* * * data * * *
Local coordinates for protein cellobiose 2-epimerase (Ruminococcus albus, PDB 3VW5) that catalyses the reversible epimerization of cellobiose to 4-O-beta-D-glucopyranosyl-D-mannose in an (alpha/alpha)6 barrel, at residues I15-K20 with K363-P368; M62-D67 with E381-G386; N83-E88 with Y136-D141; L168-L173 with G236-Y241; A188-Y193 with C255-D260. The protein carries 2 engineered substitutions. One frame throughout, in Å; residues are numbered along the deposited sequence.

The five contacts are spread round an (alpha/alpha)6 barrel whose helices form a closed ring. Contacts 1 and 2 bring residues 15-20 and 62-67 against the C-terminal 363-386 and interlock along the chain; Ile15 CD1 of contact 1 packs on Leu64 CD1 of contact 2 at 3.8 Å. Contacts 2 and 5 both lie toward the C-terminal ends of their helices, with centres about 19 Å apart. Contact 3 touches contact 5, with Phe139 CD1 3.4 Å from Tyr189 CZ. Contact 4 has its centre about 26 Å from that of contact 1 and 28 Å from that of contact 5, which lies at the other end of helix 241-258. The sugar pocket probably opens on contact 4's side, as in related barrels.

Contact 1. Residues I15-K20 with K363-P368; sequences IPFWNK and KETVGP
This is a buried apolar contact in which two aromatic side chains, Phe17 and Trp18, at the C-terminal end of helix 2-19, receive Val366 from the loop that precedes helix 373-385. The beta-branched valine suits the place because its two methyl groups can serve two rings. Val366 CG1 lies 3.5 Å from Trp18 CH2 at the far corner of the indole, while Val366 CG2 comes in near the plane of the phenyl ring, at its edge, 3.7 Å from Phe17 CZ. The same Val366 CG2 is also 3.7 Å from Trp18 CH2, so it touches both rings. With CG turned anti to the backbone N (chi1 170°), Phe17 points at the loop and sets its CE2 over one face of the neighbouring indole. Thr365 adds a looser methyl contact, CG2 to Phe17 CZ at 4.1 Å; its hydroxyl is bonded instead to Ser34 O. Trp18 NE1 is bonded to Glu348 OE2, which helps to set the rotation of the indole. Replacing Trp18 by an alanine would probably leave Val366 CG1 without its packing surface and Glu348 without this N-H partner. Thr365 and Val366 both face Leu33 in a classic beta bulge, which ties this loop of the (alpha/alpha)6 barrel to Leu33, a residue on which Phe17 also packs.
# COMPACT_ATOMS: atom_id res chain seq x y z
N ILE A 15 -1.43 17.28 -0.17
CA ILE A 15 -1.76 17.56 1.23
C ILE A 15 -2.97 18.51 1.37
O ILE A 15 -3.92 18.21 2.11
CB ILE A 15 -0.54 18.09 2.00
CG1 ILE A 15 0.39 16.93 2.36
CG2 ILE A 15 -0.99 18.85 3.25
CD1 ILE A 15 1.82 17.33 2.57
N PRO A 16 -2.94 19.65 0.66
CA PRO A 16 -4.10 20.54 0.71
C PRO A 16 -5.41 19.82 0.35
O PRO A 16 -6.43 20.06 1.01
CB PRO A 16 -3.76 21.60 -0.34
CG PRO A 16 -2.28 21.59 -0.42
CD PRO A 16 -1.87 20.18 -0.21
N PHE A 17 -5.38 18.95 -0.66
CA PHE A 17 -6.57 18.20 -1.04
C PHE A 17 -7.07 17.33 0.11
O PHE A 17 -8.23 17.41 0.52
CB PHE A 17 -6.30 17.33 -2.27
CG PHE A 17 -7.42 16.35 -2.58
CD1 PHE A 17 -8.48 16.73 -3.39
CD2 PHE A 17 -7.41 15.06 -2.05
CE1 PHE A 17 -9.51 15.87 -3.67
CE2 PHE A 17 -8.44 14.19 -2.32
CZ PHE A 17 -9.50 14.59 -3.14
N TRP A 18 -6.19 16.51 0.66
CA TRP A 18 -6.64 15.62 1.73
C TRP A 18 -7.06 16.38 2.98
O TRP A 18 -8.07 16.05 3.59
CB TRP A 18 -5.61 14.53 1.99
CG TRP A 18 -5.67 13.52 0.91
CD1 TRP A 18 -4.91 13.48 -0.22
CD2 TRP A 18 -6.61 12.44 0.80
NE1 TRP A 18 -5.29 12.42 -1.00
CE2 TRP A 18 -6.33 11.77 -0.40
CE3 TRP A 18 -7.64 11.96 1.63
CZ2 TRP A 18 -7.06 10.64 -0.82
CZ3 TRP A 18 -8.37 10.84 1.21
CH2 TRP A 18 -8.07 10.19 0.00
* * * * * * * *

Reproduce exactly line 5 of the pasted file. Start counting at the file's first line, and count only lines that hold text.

# COMPACT_ATOMS: atom_id res chain seq x y z